FIFA World Cup 2018: Hosts Russia sign pact with Argentina to keep hooligans away from venues

Buenos Aires: Argentinian Security Minister Patricia Bullrich and the Russian ambassador to the country, Viktor Koronelli, have signed a cooperation agreement in Buenos Aires to help prevent the presence of hooligans of the South American country at the World Cup.

File image of Russia's President Vladimir Putin, Deputy Prime Minister Vitaly Mutko and St. Petersburg's Mayor Georgy Poltavchenko (R) visit an exhibition, dedicated to the infrastructure of host cities for the 2018 FIFA World Cup. Reuters

File image of Russia's President Vladimir Putin, Deputy Prime Minister Vitaly Mutko and St. Petersburg's Mayor Georgy Poltavchenko (R) visit an exhibition, dedicated to the infrastructure of host cities for the 2018 FIFA World Cup. Reuters

The signing of the agreement was made in the Ministry of Security before several officials on Friday, representatives of the security agencies and the Argentina Football Association, reports Efe.

"We have an excellent cooperation with Argentina in the sphere of security, (and) now we sign a very important protocol on security issues during the Cup. By this protocol I believe that we can avoid, or at least diminish, the violence on the courts", Koronelli said at a press conference.

"In Russia, there is always a concern for security issues, I have no doubt that from the point of view of the organization of security this is going to be the best World Cup in the history of football, but we greatly appreciate the cooperation of all countries that support us," he added.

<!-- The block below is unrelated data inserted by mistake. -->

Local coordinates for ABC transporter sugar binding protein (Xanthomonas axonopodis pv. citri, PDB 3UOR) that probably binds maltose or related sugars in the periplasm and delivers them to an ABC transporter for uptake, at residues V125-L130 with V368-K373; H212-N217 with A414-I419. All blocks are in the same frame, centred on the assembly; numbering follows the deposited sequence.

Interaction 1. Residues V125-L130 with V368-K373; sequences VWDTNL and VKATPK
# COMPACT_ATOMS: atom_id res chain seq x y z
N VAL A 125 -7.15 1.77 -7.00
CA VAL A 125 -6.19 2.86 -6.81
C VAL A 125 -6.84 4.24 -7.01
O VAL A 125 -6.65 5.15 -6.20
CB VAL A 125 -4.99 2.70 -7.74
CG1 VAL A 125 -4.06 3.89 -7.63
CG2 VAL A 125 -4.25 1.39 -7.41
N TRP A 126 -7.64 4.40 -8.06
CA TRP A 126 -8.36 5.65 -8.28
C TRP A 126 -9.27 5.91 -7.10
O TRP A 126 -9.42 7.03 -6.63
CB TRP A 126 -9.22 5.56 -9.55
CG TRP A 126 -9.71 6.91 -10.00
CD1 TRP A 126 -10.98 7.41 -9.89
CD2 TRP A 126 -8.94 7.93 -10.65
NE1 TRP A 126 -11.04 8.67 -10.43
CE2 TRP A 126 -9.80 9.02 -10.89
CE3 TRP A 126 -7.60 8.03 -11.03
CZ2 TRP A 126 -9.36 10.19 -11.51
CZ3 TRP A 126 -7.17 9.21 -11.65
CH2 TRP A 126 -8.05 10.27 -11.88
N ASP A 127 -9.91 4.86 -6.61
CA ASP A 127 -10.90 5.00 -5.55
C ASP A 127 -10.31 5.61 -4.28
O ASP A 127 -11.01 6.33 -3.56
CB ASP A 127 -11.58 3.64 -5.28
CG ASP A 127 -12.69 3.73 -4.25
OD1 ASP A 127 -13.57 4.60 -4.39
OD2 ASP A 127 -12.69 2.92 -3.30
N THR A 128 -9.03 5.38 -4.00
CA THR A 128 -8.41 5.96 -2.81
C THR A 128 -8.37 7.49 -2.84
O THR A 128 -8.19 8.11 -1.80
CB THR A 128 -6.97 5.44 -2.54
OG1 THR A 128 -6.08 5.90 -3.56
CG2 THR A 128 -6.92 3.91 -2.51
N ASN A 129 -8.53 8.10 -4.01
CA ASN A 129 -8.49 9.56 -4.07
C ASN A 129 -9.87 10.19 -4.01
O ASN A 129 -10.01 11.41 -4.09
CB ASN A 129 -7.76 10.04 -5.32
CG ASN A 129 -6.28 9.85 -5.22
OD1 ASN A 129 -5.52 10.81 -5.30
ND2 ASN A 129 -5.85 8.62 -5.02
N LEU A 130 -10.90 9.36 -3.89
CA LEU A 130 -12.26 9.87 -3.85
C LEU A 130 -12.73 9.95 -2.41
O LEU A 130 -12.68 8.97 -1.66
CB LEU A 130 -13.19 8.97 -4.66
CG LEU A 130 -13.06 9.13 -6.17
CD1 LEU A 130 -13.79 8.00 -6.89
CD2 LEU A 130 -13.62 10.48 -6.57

Bullrich gave Koronelli data on some 3,000 Argentine fans who are banned from entering the local stadiums due to acts of violence and are also banned from entering World Cup matches.

However, he revealed that his priority is to prevent them from leaving the country.

"It's something concrete and practical, there are also five members of the security forces of Argentina who are going to be at the strategic control centre during the World Cup, they will be able to give directives on who are the people who can not enter," Bullrich said.

"We are a country of football, we want football (matches) to be place(s) of peace and tranquillity," he concluded.


Updated Date: May 12, 2018 14:09 PM

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